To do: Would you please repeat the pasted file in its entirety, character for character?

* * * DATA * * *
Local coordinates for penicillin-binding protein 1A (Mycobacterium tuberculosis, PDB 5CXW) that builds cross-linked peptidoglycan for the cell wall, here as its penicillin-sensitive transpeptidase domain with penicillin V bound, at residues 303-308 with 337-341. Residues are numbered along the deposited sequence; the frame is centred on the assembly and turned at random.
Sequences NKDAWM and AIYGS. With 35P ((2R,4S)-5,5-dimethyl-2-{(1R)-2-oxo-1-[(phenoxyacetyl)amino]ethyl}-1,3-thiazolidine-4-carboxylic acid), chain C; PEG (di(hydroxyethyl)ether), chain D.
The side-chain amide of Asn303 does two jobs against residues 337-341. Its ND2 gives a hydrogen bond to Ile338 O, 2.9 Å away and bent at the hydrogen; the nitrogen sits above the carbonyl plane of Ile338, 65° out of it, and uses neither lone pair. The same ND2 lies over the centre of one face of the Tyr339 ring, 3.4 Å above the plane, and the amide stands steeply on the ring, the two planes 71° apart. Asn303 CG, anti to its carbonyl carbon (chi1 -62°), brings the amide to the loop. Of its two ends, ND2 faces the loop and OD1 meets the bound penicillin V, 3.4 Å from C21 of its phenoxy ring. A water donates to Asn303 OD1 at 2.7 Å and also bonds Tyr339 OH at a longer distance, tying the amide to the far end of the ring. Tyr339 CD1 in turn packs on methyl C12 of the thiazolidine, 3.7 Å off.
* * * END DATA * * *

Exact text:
Local coordinates for penicillin-binding protein 1A (Mycobacterium tuberculosis, PDB 5CXW) that builds cross-linked peptidoglycan for the cell wall, here as its penicillin-sensitive transpeptidase domain with penicillin V bound, at residues 303-308 with 337-341. Residues are numbered along the deposited sequence; the frame is centred on the assembly and turned at random.
Sequences NKDAWM and AIYGS. With 35P ((2R,4S)-5,5-dimethyl-2-{(1R)-2-oxo-1-[(phenoxyacetyl)amino]ethyl}-1,3-thiazolidine-4-carboxylic acid), chain C; PEG (di(hydroxyethyl)ether), chain D.
The side-chain amide of Asn303 does two jobs against residues 337-341. Its ND2 gives a hydrogen bond to Ile338 O, 2.9 Å away and bent at the hydrogen; the nitrogen sits above the carbonyl plane of Ile338, 65° out of it, and uses neither lone pair. The same ND2 lies over the centre of one face of the Tyr339 ring, 3.4 Å above the plane, and the amide stands steeply on the ring, the two planes 71° apart. Asn303 CG, anti to its carbonyl carbon (chi1 -62°), brings the amide to the loop. Of its two ends, ND2 faces the loop and OD1 meets the bound penicillin V, 3.4 Å from C21 of its phenoxy ring. A water donates to Asn303 OD1 at 2.7 Å and also bonds Tyr339 OH at a longer distance, tying the amide to the far end of the ring. Tyr339 CD1 in turn packs on methyl C12 of the thiazolidine, 3.7 Å off.